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Lessons from the Course

Terry Flynn reflects on the lessons learned sailing in a one-design fleet to keep in mind on the race course.

June 27, 2016
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charleston race week
One-design racing in big fleets offers the opportunity to learn valuable lessons that apply to every sailor in every race. Brian Carlin

On the first race on Sunday, the wind was from 350 at about 6 knots. Current was running from the left of the wind almost parallel to the starting line at about 1 kt. Our game plan was to keep to the left. The reasons for this were that it looked like there was a bit more wind on that side of the course and we thought the current may not be running as strong on the left side of the race course.

We got a great start about mid-line with speed. The fleet split in half with about half the boats at the windward end of the line going to the right, and from the middle of the line down going to the left. We slowly got lifted on starboard tack and were in a bit more velocity than both sides of the racecourse.

We kept on starboard tack until the boats abeam started to step out towards the middle. We were starting to get headed so we lead the group back.

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Once on port, our angle didn’t look great but we were leading the left side back and right where we wanted to be. At this point, it looked like about five boats from the right were ahead of us.

We started getting headed and joined the majority of the left-side boats and tacked back to starboard. After a few more minutes, the left group getting headed again tacked back to port.

At this point we were looking worse with the right side pack but still good on the left. Here is where the wheels started to fall off the wagon. I thought that since we were still looking good on the left pack, I would consolidate with the right group and continued across the middle to try to change sides. This looked OK for a bit but as we got in the middle, we got headed again and tacked back to starboard. Now we were no longer in control of the left or the right. We were in what my crew calls “the cone of death.”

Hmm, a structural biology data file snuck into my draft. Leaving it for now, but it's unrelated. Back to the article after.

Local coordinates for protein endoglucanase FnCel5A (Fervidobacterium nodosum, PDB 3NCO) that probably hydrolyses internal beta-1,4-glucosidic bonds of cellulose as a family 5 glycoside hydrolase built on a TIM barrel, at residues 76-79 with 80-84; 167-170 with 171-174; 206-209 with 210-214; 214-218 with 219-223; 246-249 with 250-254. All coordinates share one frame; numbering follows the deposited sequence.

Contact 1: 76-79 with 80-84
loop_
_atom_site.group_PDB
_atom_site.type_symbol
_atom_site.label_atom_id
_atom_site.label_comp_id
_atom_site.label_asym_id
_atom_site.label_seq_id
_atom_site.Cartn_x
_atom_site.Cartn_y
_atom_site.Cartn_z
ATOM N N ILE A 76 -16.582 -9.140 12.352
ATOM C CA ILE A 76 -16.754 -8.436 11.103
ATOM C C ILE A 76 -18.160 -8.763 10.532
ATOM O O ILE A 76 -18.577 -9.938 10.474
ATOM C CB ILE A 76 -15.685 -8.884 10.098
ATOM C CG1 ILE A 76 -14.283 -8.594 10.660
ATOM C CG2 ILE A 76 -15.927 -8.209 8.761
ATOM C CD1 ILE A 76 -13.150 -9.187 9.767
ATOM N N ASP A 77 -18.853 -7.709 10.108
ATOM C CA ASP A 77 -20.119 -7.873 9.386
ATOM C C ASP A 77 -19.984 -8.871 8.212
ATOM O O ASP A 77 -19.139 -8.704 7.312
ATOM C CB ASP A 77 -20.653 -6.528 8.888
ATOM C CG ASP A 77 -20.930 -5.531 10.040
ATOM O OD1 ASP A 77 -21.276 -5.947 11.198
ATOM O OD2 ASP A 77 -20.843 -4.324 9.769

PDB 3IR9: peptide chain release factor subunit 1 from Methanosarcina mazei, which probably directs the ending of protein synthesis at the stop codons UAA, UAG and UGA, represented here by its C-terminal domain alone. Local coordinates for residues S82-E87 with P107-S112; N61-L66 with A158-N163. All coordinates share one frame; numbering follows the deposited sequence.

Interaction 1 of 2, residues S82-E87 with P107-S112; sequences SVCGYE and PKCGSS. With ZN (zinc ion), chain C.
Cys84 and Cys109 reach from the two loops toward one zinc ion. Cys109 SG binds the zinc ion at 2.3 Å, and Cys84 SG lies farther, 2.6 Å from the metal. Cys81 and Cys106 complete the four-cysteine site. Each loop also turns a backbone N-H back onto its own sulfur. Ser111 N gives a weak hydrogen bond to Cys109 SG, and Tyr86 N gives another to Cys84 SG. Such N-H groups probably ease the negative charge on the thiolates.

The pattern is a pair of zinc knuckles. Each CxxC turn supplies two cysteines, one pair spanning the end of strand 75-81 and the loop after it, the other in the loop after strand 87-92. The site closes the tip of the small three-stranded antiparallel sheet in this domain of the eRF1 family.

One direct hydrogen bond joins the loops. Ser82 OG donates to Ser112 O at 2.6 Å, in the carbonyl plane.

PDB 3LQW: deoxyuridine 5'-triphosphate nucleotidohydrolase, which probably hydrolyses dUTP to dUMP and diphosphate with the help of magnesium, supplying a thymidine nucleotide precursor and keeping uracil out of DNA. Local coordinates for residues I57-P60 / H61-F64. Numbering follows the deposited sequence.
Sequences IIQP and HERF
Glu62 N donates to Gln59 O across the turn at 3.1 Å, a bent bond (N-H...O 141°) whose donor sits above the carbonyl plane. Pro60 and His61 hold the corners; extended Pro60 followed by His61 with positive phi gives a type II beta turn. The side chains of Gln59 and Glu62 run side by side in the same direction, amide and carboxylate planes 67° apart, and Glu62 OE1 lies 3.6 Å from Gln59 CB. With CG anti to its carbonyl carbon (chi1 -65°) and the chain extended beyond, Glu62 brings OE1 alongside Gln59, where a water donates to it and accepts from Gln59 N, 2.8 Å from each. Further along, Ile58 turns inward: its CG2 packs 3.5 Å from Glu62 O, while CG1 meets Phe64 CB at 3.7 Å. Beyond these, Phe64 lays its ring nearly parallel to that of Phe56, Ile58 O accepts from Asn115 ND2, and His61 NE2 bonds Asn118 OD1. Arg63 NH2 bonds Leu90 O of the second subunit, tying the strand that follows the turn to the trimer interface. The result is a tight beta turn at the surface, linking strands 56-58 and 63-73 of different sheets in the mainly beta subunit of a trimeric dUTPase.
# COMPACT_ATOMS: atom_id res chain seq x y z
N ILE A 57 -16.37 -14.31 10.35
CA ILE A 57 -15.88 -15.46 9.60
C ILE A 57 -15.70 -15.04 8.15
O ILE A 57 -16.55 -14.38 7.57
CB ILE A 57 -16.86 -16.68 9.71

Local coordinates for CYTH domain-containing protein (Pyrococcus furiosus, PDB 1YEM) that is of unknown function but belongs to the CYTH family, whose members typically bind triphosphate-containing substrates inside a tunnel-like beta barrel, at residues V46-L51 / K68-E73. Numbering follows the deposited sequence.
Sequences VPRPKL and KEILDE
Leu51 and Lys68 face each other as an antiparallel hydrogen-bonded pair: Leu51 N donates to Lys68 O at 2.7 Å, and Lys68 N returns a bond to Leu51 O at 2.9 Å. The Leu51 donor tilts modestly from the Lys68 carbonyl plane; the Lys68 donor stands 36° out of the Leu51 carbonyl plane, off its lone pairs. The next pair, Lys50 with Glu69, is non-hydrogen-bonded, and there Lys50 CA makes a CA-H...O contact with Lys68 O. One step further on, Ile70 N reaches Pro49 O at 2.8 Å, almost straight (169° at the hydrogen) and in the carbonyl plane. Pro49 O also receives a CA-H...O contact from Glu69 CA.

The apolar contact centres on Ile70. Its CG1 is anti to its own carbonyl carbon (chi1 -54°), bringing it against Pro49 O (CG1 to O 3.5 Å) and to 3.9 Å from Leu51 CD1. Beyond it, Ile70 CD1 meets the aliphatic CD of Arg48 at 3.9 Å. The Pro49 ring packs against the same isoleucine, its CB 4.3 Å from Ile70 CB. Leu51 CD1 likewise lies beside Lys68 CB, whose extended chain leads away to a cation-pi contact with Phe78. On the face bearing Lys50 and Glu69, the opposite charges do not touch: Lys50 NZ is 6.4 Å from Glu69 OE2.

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Here is what I should have remembered:

  1. The old adage “win your side and hope your side wins the beat” is very true. Even at the top of the beat, stay with your pack all the way to the mark. At worst you stay ahead of all the boats you had.

  2. Don’t cross the course unless you have a definite plan or see something that is a game changer.

  3. Be Patient. With this much current, the beats took a lot longer so even when you thought you were getting to a corner you really weren’t.

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So by now, you probably have guessed what happened. We got stuck in the middle and watched boats on both sides of us go around us. The closest boat from the left ended up rounding the weather mark in tenth place. Not great but a lot better than twentieth. This is a hard lesson to learn after a great first half of a leg. I hope this will help you learn from my mistakes and I hope to remember this lesson a little longer for my own use!

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